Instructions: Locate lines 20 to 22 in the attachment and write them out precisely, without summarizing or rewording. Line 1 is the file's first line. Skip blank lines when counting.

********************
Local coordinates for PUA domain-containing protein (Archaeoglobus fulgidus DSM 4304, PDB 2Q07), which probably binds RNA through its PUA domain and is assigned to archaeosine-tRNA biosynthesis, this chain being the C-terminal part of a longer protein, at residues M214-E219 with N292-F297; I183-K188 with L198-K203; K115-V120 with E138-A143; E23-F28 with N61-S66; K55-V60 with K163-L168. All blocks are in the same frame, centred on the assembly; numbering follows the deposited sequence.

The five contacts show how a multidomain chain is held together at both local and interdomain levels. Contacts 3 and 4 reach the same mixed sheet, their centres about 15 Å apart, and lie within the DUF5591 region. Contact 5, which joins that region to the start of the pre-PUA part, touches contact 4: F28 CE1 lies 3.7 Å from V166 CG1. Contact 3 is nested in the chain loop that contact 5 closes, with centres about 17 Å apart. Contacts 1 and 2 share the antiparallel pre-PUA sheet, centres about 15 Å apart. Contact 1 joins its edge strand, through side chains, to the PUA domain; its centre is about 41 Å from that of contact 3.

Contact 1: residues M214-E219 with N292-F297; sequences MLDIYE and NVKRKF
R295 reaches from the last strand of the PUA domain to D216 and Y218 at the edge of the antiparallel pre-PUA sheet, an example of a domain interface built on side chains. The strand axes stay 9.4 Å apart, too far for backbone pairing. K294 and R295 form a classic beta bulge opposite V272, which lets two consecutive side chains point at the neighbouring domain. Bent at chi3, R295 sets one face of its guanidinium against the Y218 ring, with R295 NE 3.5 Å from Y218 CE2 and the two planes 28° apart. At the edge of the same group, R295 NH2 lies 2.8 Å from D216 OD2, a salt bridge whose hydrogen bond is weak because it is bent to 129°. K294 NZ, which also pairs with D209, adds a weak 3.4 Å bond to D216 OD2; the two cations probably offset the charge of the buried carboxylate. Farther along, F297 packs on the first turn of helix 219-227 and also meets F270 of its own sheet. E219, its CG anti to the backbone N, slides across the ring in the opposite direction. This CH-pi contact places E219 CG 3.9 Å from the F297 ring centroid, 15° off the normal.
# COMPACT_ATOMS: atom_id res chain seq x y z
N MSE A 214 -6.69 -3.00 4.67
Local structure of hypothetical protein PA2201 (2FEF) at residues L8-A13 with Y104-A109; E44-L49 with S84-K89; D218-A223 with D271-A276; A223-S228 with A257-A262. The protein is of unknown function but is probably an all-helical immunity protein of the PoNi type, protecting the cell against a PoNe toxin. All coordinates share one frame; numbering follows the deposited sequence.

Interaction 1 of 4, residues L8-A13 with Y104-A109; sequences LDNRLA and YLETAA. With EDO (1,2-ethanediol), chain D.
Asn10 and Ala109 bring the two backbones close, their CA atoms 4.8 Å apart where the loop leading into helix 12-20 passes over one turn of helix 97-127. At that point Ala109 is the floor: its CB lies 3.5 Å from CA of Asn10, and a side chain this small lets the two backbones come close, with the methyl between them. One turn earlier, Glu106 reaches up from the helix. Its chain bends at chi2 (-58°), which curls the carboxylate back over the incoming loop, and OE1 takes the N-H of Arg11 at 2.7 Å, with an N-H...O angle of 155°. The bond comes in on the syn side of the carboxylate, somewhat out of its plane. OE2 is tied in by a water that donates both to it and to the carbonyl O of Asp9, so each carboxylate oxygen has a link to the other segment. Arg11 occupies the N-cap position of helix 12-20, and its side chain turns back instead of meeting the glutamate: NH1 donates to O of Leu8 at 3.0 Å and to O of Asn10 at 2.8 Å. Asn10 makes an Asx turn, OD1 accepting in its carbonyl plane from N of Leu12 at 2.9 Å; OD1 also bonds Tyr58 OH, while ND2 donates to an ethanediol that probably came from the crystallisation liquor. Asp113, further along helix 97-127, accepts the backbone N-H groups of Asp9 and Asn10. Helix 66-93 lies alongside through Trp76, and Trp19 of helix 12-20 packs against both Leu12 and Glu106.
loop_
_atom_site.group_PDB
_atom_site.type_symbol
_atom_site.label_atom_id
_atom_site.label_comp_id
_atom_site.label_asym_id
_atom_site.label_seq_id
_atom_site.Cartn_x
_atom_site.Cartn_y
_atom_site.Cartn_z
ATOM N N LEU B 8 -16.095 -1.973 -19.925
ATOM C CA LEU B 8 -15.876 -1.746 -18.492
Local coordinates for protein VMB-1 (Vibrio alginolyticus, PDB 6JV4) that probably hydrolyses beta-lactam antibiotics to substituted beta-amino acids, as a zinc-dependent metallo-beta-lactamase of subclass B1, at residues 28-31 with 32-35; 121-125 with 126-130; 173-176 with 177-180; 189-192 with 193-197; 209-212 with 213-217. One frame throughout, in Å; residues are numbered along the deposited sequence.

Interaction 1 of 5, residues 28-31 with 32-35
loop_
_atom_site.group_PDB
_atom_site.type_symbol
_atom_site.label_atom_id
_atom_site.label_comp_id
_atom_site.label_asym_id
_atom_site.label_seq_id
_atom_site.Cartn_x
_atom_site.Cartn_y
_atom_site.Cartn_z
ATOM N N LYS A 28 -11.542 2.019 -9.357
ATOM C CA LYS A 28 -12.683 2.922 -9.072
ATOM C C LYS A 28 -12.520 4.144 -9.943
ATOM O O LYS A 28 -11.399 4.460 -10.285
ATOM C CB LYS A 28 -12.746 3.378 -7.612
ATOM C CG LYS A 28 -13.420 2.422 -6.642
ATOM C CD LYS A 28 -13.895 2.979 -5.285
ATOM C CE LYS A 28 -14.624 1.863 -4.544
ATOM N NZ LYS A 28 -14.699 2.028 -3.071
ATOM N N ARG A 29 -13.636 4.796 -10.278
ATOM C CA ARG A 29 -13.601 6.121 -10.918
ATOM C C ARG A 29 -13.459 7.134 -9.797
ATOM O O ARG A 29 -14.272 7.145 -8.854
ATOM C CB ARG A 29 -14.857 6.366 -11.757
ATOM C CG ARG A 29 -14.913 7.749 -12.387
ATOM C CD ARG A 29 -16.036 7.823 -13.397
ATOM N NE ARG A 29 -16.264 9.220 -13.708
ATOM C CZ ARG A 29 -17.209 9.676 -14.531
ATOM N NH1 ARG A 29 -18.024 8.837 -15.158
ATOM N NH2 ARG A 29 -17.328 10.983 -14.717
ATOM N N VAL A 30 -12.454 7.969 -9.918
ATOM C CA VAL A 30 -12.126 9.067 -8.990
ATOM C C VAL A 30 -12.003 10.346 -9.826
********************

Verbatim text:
ATOM N N LEU B 8 -16.095 -1.973 -19.925
ATOM C CA LEU B 8 -15.876 -1.746 -18.492
Local coordinates for protein VMB-1 (Vibrio alginolyticus, PDB 6JV4) that probably hydrolyses beta-lactam antibiotics to substituted beta-amino acids, as a zinc-dependent metallo-beta-lactamase of subclass B1, at residues 28-31 with 32-35; 121-125 with 126-130; 173-176 with 177-180; 189-192 with 193-197; 209-212 with 213-217. One frame throughout, in Å; residues are numbered along the deposited sequence.